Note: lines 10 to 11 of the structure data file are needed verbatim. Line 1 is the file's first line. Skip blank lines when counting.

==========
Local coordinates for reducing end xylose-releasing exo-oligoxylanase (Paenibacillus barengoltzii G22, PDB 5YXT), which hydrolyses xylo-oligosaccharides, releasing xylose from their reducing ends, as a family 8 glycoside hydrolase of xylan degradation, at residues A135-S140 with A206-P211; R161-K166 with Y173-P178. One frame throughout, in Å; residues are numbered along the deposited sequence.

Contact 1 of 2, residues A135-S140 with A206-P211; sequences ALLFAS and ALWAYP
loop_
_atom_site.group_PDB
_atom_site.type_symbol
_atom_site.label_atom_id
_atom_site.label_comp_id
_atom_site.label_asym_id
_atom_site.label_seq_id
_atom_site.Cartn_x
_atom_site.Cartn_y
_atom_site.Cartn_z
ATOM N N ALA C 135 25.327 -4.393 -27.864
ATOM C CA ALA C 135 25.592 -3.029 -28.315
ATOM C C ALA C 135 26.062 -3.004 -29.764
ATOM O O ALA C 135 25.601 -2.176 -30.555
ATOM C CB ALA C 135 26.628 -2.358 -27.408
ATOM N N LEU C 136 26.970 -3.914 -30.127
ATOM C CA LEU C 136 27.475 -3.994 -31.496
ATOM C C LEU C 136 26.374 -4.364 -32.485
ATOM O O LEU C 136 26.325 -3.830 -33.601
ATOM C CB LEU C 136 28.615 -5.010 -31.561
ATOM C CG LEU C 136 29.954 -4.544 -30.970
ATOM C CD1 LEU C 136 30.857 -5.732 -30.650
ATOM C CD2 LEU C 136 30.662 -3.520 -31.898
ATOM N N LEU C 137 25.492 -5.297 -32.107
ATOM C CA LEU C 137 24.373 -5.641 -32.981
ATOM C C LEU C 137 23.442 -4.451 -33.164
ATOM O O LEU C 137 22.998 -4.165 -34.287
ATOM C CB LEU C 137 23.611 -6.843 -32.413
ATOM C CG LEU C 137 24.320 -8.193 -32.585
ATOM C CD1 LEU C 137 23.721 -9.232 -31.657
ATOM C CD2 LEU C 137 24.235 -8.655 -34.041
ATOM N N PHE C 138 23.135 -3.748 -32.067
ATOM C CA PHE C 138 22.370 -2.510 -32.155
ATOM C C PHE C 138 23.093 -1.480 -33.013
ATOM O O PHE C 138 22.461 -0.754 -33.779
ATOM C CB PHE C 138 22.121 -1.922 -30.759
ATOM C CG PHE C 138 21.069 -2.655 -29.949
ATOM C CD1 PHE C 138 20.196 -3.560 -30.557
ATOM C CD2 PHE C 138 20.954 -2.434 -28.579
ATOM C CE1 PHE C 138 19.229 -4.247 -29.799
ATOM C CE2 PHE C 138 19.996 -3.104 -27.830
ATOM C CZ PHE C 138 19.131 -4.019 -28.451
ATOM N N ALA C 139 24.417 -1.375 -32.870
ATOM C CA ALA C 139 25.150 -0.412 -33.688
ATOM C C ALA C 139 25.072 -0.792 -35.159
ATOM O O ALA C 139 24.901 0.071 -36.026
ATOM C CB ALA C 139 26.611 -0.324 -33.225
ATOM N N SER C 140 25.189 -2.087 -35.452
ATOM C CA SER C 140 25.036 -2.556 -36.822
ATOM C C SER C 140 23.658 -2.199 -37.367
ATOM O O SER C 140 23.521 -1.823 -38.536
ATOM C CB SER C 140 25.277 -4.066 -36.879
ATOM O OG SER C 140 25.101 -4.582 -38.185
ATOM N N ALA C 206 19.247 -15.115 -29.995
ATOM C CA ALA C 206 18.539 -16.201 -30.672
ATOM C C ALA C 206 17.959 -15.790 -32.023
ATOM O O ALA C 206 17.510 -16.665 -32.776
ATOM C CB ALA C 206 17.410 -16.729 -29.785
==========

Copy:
_atom_site.Cartn_x
_atom_site.Cartn_y